Comparative Effectiveness in Perioperative Outcomes of Robotic versus Open Radical Cystectomy: Results from a Multicenter Contemporary Retrospective Cohort Study

Francesco Soria, Marco Moschini, David D'andrea, Mohammad Abufaraj, Beat Foerster, Romain Mathiéu, Killian M. Gust, Paolo Gontero, Giuseppe Simone, Anoop Meraney, Suprita Krishna, Badrinath Konety, Morgan Rouprêt, Matthew Perry, Edward Rowe, Guillaume Ploussard, Stephen A. Boorjian, Peter Wiklund, Prasanna Sooriakumaran, Shahrokh F. Shariat

Research output: Contribution to journalArticlepeer-review

15 Scopus citations


BACKGROUND: The comparative effectiveness of robotic-assisted radical cystectomy (RARC) versus open radical cystectomy (ORC) in terms of perioperative outcomes is still a matter of debate affecting payors, physicians, and patients.

OBJECTIVE: To evaluate comparative perioperative and longer-term morbidity of RARC versus ORC in a multicenter contemporary retrospective cohort of patients.

DESIGN, SETTING, AND PARTICIPANTS: This retrospective multicenter study included patients with bladder cancer treated with radical cystectomy at 10 academic centers between 2000 and 2017.

OUTCOME MEASUREMENTS AND STATISTICAL ANALYSIS: Intraoperative outcomes including blood loss and operative time as well as postoperative outcomes including time to discharge, complication, readmission, reoperation, and mortality rates at 30 and 90 d were assessed. Multiple imputation and inverse probability of treatment weighting (IPTW) were used. IPTW-multivariable-adjusted regression and logistic analyses were performed to evaluate the associations of RARC versus ORC with perioperative outcomes at 30 and 90 d.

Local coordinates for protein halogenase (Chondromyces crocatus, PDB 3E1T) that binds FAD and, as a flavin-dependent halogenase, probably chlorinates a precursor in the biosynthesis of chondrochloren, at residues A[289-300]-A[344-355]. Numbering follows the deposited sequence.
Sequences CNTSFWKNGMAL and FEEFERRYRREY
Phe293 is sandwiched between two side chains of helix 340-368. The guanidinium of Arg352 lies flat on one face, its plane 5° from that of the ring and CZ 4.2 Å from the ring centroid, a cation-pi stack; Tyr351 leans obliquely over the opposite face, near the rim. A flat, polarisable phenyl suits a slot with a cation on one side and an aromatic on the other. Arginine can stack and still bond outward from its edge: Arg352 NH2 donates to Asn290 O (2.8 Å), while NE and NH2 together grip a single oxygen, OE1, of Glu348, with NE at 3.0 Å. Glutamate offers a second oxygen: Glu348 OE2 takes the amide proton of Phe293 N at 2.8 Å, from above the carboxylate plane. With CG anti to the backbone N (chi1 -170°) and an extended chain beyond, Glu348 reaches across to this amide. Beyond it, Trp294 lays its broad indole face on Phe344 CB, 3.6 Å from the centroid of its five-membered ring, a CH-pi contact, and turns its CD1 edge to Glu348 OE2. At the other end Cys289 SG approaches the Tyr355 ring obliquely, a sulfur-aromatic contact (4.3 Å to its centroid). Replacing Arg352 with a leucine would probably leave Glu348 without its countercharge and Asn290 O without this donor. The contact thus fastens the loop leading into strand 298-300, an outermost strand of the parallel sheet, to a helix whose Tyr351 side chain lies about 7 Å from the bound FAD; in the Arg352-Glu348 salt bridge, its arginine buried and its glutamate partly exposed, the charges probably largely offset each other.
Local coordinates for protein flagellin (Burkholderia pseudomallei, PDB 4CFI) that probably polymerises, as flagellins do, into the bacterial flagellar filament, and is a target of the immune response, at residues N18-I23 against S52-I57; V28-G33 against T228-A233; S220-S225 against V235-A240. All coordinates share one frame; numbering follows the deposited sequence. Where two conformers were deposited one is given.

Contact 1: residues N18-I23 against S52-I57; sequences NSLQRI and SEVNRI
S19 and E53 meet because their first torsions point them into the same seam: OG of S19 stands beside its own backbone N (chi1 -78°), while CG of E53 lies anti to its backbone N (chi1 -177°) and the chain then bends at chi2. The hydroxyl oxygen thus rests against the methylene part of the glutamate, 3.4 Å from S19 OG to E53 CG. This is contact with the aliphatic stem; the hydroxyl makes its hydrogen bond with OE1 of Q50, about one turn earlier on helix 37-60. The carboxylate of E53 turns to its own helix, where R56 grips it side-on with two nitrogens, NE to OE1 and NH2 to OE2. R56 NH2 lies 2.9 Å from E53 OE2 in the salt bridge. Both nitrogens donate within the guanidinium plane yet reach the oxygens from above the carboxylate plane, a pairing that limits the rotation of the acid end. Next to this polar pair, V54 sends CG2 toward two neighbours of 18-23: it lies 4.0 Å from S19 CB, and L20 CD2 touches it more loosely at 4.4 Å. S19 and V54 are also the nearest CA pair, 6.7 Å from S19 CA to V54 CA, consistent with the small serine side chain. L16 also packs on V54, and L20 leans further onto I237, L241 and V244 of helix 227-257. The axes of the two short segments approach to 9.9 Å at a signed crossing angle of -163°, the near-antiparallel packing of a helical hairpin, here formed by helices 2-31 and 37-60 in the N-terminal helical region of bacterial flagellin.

RESULTS AND LIMITATIONS: Overall, 1887 patients (1197 RARC and 690 ORC) were included in the study. After IPTW-adjusted analysis, no differences between the groups in terms of preoperative characteristics were observed. RARC was associated with lower blood loss (p<0.001), shorter length of stay (p<0.001), and longer operative time (p=0.007). On IPTW-adjusted multivariable logistic regression analyses, no differences in terms of 30- and 90-d complications, reoperation, and mortality rates were observed. RARC was independently associated with a higher readmission rate at both 30 and 90 d. Limitations are mainly related to the retrospective nature of the study.

CONCLUSIONS: While RARC was associated with less blood loss and shorter hospital stay, it also led to longer operation times and more readmissions. There were no differences in 30- and 90-d complications. Because there are no apparent differences in safety between ORC and RARC in expert centers, differences in oncologic and cost-effectiveness outcomes are likely to drive decision making regarding RARC utilization.

PATIENT SUMMARY: In this study we investigated the differences between RARC and ORC in terms of perioperative outcomes. We found no difference in early and late complications. We concluded that, to date, differences in oncologic and cost-effectiveness outcomes should drive decision making regarding RARC utilization.

Original languageEnglish (US)
Pages (from-to)1233-1239
Number of pages7
JournalEuropean Urology Focus
Issue number6
StatePublished - Oct 15 2020

Bibliographical note

Publisher Copyright:
© 2018 European Association of Urology


  • Complications
  • Mortality
  • Open radical cystectomy
  • Perioperative outcomes
  • Robotic-assisted radical cystectomy

PubMed: MeSH publication types

  • Comparative Study
  • Journal Article
  • Multicenter Study


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